One important issue that arose with the tabling of the 2018 Budget was the increase in value-added tax (VAT) by one percentage point to 15%. My view on this matter was that there were major procedural and legal problems with how the increase has been brought into effect and that the National Treasury could have done more to protect poor South Africans from the incidence of new revenue measures. The position of civil society has subsequently honed in on the prospect of expanding VAT zero-rating and increasing various forms of social expenditure.

Some of the demands relating to social expenditure that I have seen seem loosely related to the actual VAT incidence claimed by Treasury, but that is a separate issue. More specifically, I recently argued -in an op-ed in Daily Maverick – that zero-rating itself could be of limited value or even counterproductive. A version of that piece with hyperlinks is provided below for anyone interested in reading some of the background references.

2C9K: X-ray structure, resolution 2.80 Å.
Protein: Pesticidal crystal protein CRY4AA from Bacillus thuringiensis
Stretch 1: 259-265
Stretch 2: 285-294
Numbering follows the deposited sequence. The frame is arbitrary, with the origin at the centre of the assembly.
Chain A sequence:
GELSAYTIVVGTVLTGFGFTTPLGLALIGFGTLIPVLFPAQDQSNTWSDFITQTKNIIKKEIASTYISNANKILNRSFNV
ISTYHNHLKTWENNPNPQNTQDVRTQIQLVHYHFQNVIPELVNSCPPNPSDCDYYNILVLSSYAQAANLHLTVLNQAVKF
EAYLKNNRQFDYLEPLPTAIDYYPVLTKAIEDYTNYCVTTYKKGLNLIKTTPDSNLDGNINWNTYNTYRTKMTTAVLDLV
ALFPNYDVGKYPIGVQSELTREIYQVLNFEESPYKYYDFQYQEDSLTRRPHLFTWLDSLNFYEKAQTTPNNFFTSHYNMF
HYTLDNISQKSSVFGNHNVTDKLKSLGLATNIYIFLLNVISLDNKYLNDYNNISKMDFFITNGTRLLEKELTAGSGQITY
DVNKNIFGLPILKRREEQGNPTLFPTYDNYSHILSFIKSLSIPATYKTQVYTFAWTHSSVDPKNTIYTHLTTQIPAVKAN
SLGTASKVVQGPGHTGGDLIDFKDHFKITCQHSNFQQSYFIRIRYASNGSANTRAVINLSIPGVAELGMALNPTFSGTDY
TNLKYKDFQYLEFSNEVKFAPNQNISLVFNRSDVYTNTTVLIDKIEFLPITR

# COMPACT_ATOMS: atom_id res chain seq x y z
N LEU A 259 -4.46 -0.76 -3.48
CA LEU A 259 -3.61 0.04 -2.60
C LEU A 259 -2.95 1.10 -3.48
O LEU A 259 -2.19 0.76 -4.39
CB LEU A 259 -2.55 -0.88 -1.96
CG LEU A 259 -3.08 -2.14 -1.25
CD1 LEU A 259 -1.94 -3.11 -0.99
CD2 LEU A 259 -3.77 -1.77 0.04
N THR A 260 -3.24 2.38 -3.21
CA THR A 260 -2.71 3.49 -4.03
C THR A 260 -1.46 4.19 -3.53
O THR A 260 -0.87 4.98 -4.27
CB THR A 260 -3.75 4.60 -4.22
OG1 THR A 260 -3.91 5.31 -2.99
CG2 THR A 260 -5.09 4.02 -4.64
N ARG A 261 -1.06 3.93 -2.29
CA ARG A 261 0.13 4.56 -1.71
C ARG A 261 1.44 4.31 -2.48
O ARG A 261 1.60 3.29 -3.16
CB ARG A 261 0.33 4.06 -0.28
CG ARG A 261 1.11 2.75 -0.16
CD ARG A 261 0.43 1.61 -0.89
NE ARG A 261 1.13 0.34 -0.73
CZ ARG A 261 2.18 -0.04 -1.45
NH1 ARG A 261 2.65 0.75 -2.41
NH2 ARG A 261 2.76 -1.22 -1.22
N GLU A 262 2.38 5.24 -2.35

Unfortunately, it appears that no-one currently has the appetite to challenge/query the constitutionality of the VAT Act.

Continue reading “Commentary on VAT zero-rating”

Moralising hullaballoo around circulation of The President’s Keepers is misplaced

There was an outcry on South African social media on Saturday the 4th of November, when a PDF version of investigative journalist Jacques Pauw’s book The Presidents Keepers began being circulated online and via the WhatsApp messaging service. A number of prominent media, academic and other South African personalities took to social media to criticise the sharing of this file as ‘theft’, ‘stealing’, ‘immoral’ and ‘pirating’. At best, none of those assertions reflect the nuanced complexities around copyright and the public good. At worst, they merely illustrate misinformed armchair moralising.